Now at last the weather has started to warm up we have begun to receive enquiries from customers saying “they have a wasp nest”. We can assure you that wasps will not have begun to make their nests in April. This time of year queen wasps (which are larger than the worker wasps which we see during the summer months) are emerging from hibernation. The queen wasps are transient individuals during the Spring so we are unable to control them. As a general rule we do not start treating wasp nests until mid June. During the spring and early summer wasps can be regarded as beneficial insects as they kill an enormous number of flies, caterpillars and other insects to feed to their young. However, as their numbers increase in the summer they can become a nuisance and that is when we can help by treating wasp nests.
Don’t Panic! It’s only a Bee
It is so lovely to see bumble bees buzzing busily around the garden searching for pollen and nectar to turn into honey and food for their newly hatching brood. Where would we be without our bees? They are a very important part of our food chain, one third of the food we eat would not be available but for bees.
Mason and Mining Solitary Bees
Did you know that there are approximately 270 different types of solitary bee in this country? Solitary bees are excellent pollinators often attracted to one type of flower so when that flower’s season ends so does the bees activity.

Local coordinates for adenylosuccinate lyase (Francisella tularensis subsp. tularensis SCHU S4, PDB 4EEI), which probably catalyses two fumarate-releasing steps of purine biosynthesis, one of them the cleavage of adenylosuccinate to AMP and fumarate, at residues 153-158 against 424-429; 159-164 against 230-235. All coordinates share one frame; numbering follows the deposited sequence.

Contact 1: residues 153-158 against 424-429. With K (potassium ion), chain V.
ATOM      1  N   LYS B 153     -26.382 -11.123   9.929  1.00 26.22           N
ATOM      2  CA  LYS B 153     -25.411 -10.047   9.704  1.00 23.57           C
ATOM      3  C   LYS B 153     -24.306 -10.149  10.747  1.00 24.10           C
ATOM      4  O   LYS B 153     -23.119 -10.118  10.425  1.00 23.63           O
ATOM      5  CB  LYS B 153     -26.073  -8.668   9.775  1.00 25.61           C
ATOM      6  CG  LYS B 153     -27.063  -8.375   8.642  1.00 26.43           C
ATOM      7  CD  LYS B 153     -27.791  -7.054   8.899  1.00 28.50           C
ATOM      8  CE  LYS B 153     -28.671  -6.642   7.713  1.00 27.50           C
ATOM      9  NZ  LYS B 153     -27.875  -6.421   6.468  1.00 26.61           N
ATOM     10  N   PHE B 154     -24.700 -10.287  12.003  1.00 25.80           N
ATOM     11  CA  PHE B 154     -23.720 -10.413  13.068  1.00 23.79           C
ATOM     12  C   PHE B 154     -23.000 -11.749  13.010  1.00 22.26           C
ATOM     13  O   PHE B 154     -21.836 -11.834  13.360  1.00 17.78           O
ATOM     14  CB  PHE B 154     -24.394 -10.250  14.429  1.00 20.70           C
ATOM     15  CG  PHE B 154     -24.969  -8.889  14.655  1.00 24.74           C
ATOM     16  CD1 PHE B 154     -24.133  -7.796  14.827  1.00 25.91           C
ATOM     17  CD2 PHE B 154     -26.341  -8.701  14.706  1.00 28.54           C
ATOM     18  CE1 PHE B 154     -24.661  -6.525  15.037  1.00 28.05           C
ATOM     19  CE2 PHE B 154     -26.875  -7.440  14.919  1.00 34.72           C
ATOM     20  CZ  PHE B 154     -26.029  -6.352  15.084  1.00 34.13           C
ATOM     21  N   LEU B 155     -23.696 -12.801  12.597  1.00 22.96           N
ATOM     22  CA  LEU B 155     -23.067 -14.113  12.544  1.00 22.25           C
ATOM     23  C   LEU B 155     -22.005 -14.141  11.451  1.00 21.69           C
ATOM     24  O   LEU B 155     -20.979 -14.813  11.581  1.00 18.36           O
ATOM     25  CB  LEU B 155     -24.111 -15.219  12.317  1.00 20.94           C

The fertile female bees live alone in a hole or burrow for about 6-8 weeks of the year while they lay eggs. The burrow may be in well drained dry soil (mining bee) or in soft brick mortar (mason bee). Sometimes as these bees can congregate together their numbers can be quite alarming but please do not let them frighten you. They are very interesting to watch as they go backwards and forwards with mud to block up the entrance to their burrow. You can even purchase nesting boxes for them from wildlife shops/garden centres or see http://www.arkwildlife.co.uk/acatalog/Bird_Food_Bees_42.html#aFGSB_2d00 (or make your own, as we have done by cutting down a piece of guttering and put short lengths of garden cane inside see photo below). Put the bee house up on a sunny side of your house.
Our Mason Bee House
Solitary bees have a short lifespan, living as adults for only about 6 to 8 weeks. So activity can cease as quickly as it is started. Most solitary bees have no sting. For more information see http://www.insectpix.net/solitary_bees_gallery.htm
The poor honey bee is having a tough time of it. Not only struggling with the varroa mite but now the Asian Hornet is threatening the British honey bee see link http://www.telegraph.co.uk/gardening/beekeeping/7585774/Asian-hornet-threatens-British-bees.html